Super Bowl LIII

Ryan: 17 years removed from 1st Super Bowl title, it’s still impossible to put this Patriots run in perspective

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Super Bowl XXXVI might have transpired close to 17 years ago, but the memories remain as vivid as ever — even if I was just an 8-year-old kid, huddled around my grandmother’s TV set.

Like many others located throughout the Commonwealth, New England and across the country, that sequence starting with 1:21 left in regulation has become as ingrained into my psyche as the cacophony of noise that came from my AOL dial-up service (Man, I feel old).

But who can forget it? Three straight dump-off passes to J.R. Redmond. A 23-yard hookup to Troy Brown underneath the Rams’ zone defense. A 6-yard pass to Jermaine Wiggins to cap off the drive. Forty-eight yards out for Adam Vinatieri? Cash.

As Vinatieri split the uprights and put an end to “The Greatest Show on Turf,” I joined in on the chorus of cheers with the rest of my family — many of whom reveled in Boston’s first title since Larry Bird and Co. dispatched the Rockets in 1986.

It was an unforgettable memory in what was just the start of a childhood dictated by parades rolling down Boylston. Still, I’d be lying if I told you that 8-year-old me had a full grasp on what was happening on my TV set back on Feb. 3, 2002.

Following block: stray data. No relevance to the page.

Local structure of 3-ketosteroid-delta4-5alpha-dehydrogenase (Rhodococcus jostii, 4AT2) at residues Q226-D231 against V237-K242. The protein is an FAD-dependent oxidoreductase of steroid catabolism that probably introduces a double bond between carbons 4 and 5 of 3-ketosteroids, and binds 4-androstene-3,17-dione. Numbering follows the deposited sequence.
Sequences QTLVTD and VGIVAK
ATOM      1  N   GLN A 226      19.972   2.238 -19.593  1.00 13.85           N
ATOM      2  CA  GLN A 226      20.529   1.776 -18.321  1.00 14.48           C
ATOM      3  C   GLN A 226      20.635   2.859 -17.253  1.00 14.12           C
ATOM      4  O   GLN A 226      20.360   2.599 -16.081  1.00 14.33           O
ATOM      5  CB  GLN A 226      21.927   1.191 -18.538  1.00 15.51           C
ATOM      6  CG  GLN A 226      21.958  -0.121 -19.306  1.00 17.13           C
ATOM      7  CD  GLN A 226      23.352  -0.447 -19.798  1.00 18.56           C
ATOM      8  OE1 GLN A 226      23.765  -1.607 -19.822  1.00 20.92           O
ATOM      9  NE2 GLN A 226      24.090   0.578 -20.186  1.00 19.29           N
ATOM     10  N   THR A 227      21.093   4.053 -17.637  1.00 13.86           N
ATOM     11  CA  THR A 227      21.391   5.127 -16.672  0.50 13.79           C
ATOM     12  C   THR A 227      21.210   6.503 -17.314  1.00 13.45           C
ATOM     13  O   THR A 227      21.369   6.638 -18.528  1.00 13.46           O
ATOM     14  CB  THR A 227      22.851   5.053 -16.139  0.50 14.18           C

New England’s triumph in Super Bowl XXXVI  — what many Patriots fans thought would be an inconceivable outcome for a franchise that nearly packed its bags for St. Louis just a decade prior — was a pleasant surprise to me, a naive (and soon to be absurdly spoiled) sports fan growing up in South Boston.

At that point, I was still a Drew Bledsoe supporter— my fandom due in large part to the Bledsoe-branded Nerf footballs you could absolutely hum back in the day. Hey, we all have faults, right?

Fair to say, seeing a 24-year-old Tom Brady hoist the Lombardi Trophy at the Superdome was a sight that was hard to equate to anything I’d seen before in my early years of sports fandom. This wasn’t supposed to happen to us — not a team from Boston, and certainly not the Patriots.

Seventeen years later, we all know how the script plays out. Four more championships — for now. Eight more trips to the Super Bowl. Twelve more appearances in an AFC Championship tilt.

The narrative has shifted just a wee bit since we all saw Brady and Bill Belichick reach the top of the summit back in the winter of 2002, but that doesn’t make this sustained stretch of Patriots dominance any less unbelievable than it already is.